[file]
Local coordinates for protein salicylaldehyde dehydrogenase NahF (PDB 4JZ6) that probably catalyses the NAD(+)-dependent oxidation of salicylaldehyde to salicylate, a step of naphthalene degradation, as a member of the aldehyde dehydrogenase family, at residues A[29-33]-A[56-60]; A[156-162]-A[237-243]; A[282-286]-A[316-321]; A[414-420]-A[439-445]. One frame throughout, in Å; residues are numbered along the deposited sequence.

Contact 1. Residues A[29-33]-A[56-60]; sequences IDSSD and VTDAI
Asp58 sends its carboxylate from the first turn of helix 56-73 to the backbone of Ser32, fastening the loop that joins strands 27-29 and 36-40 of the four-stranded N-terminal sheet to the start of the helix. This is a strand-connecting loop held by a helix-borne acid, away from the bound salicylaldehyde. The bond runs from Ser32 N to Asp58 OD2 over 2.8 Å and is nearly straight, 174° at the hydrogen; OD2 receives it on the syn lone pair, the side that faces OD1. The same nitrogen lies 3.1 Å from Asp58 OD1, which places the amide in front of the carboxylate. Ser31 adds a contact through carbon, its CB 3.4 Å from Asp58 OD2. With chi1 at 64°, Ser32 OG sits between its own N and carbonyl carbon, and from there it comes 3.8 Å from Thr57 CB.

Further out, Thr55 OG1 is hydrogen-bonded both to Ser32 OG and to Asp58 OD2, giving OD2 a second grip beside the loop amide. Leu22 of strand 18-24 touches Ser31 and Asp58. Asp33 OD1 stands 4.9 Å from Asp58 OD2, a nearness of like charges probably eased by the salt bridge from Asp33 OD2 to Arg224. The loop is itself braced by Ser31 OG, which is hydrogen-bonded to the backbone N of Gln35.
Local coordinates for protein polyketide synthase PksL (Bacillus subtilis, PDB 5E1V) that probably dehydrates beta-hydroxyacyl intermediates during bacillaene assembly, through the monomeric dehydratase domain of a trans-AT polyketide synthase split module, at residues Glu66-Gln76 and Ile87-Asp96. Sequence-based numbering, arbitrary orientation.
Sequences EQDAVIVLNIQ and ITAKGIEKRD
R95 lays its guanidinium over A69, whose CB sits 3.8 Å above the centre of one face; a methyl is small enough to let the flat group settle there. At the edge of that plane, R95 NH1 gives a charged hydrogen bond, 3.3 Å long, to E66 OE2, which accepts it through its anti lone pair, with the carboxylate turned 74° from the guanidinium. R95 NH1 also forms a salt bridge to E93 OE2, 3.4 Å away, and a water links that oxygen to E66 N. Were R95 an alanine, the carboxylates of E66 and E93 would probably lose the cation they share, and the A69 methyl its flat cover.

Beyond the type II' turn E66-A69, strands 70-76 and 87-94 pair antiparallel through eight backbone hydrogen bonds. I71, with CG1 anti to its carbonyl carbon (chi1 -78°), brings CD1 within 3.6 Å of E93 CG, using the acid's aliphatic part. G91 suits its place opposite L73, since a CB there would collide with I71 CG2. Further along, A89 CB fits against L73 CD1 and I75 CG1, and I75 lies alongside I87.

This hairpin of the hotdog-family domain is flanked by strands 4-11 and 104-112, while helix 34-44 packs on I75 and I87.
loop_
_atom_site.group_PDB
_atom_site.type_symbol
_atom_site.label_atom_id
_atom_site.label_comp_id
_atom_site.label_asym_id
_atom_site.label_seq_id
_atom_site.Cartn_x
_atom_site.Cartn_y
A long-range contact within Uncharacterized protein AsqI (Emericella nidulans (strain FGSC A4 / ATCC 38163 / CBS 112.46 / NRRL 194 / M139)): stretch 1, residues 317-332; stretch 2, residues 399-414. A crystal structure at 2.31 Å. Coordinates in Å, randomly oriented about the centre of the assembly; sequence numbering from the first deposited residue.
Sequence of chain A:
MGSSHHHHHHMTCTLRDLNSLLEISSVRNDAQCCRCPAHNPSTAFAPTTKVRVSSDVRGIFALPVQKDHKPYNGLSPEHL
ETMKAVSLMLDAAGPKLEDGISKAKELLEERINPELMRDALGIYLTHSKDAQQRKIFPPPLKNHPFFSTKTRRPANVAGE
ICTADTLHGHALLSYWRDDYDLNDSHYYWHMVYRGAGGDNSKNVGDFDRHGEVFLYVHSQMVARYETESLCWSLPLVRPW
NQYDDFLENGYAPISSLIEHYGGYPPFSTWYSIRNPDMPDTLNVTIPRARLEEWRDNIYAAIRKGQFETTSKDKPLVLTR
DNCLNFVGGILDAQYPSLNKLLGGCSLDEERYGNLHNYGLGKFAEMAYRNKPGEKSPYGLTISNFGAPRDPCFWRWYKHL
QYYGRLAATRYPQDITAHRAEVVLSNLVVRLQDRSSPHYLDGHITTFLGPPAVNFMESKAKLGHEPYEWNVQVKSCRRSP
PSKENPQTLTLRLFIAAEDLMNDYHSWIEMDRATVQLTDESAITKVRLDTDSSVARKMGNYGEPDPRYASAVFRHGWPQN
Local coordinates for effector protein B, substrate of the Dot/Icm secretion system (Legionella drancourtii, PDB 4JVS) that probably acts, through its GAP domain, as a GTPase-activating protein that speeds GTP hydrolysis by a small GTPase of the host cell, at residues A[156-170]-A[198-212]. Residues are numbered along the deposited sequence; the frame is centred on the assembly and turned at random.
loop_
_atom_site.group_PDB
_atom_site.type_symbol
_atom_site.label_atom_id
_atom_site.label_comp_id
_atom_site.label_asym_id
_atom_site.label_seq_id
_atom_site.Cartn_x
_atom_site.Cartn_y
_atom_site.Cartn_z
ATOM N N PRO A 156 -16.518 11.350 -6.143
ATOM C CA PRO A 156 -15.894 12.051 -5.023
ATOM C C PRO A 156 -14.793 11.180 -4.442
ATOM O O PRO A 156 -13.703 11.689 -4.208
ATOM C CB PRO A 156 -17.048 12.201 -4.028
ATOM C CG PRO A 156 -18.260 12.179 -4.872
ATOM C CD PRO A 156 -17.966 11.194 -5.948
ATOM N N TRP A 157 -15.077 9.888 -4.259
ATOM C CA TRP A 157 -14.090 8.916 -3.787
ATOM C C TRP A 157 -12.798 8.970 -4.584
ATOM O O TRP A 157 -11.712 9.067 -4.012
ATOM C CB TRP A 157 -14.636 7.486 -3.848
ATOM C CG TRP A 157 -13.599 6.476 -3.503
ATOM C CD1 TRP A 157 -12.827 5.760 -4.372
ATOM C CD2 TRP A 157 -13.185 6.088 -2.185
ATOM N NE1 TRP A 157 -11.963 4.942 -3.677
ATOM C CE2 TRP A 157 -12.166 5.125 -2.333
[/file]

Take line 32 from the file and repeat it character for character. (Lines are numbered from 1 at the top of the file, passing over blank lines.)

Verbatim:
_atom_site.label_atom_id